Gov. Sarah Palin has rejected suggestions by detractors at the Capitol that she has been distracted from state business.
“The source of the greatest tension this year between the Legislature and the executive has been certainly the appearance that the executive is prioritizing her national image, her national brand, over the day-to-day operations of state government and the interests of the State of Alaska,” said Mike Hawker, the Republican co-chairman of the House Finance Committee.
Who wants to govern a mere, and far-away, state, when the national spotlight beckons?
Recently, she has sparred publicly with Levi Johnston, the 19-year-old father of her grandson, who broke up with Ms. Palin’s daughter Bristol. On Thursday, while lawmakers hone the state budget, the governor is to speak at an anti-abortion group’s fund-raising dinner in Indiana. The next morning, she addresses a breakfast for a nonprofit for families like her own who have a child with Down syndrome.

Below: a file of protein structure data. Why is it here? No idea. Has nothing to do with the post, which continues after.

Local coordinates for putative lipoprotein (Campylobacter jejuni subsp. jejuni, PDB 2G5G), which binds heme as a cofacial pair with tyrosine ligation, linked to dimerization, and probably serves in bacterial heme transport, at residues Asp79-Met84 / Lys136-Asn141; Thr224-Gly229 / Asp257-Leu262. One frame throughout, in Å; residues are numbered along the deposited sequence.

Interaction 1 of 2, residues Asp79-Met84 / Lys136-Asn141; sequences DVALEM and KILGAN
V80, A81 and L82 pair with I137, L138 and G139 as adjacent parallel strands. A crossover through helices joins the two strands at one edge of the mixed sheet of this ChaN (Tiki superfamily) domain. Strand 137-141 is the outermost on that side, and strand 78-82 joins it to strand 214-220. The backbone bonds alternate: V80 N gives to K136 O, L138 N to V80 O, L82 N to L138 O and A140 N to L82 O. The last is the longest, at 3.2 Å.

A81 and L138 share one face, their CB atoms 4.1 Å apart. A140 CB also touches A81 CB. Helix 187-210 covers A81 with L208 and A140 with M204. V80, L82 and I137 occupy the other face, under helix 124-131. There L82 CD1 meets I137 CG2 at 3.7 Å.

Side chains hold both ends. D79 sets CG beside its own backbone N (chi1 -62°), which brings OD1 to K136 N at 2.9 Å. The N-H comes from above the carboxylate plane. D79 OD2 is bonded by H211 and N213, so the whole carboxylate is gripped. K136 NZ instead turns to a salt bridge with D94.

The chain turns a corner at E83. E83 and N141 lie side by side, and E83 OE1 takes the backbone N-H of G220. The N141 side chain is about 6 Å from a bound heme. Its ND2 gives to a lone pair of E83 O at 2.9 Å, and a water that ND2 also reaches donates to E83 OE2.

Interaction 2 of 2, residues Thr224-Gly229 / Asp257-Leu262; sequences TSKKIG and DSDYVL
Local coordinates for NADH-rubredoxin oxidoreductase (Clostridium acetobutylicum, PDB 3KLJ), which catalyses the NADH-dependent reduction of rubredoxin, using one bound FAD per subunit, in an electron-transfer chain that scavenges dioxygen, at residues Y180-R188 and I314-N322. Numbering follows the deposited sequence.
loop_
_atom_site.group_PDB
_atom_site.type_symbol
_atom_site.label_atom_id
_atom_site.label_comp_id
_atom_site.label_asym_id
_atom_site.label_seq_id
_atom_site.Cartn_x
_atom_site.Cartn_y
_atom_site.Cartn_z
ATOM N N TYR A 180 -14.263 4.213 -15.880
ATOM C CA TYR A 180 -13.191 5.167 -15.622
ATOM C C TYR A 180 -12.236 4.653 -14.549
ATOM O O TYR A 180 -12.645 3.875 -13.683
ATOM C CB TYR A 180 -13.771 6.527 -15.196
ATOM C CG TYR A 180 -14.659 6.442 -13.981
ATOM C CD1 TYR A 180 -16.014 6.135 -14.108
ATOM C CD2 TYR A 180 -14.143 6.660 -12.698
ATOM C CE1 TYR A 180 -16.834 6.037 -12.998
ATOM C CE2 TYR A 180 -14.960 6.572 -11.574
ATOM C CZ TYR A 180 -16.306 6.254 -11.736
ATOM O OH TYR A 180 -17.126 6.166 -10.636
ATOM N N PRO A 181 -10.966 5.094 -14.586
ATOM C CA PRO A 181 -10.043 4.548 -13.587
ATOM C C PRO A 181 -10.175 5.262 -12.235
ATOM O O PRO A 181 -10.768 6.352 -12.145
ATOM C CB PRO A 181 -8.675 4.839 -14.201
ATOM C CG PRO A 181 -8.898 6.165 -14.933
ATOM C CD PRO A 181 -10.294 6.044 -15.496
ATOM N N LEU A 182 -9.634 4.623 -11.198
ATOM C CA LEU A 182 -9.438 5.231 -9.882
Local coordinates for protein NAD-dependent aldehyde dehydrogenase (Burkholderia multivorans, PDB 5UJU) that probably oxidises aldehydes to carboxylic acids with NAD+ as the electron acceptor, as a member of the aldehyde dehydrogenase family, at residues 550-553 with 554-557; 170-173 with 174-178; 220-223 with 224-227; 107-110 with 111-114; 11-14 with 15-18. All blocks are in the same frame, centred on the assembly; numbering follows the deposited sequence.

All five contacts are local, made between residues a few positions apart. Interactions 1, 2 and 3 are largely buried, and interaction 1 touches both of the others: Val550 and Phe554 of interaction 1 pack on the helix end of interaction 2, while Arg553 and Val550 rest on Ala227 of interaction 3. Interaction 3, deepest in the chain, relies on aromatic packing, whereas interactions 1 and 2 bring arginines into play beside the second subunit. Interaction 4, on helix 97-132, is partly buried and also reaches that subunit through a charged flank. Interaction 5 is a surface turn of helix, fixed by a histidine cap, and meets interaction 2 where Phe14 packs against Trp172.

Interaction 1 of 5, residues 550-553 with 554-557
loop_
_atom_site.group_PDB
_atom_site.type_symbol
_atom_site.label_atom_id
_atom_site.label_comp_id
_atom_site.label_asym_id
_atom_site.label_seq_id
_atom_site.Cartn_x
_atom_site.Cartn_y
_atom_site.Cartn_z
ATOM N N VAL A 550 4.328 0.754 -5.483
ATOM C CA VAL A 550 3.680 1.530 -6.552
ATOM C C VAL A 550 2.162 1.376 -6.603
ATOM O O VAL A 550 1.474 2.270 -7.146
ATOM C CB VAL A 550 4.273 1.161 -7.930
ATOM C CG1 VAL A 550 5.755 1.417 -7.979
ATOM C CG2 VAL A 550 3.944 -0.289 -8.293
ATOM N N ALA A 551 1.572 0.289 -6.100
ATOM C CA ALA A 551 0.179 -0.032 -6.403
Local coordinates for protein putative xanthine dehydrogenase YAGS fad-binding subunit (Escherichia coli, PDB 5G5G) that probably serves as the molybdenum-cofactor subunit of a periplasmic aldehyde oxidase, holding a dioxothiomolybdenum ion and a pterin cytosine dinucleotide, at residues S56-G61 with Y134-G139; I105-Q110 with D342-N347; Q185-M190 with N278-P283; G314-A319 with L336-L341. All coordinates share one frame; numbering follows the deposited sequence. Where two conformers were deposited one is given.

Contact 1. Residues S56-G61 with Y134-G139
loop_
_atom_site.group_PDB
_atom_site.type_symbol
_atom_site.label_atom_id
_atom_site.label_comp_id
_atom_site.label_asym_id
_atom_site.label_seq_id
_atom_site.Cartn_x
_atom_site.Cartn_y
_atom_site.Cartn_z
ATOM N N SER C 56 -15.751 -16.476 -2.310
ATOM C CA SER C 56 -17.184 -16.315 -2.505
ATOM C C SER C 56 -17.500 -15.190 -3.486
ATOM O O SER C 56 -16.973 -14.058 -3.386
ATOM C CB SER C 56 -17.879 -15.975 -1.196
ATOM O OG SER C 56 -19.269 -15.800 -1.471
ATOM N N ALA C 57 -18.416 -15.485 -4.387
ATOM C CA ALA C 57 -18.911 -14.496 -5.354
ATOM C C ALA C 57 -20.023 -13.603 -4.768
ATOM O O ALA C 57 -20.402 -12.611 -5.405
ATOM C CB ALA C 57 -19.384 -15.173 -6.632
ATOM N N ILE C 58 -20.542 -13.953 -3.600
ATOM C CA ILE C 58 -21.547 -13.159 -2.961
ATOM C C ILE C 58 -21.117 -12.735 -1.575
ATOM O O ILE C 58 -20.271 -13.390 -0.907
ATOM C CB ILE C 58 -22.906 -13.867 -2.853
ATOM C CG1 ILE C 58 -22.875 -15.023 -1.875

Ms. Palin and her aides insist she is as engaged with state businesses as ever. “We have a very good working relationship, as far as we know, with lawmakers,” Ms. Palin said last week in her office, where she met with reporters. “Our door is always open.”
A royal we?
“There are critics out there who say she’s not engaged in the national ambitions that they have for her,” Ms. Stapleton said. “The fact that she has people criticizing that she’s not doing it the way D.C. insiders would do it is a compliment to her.”
She could turn out to be a shooting star that burns out quickly.
At one point, someone complimented her hand-painted clogs. “Cute shoes,” the person said. Ms. Palin responded, alluding to a recent dust-up over being seen wearing the logo of her husband’s snow machine sponsor: “I may not be able to tell you who paints them or I may be charged with an ethics violation or something.”
Or something. Still, she is not be counted out. Such feigned simplicity plays well with some.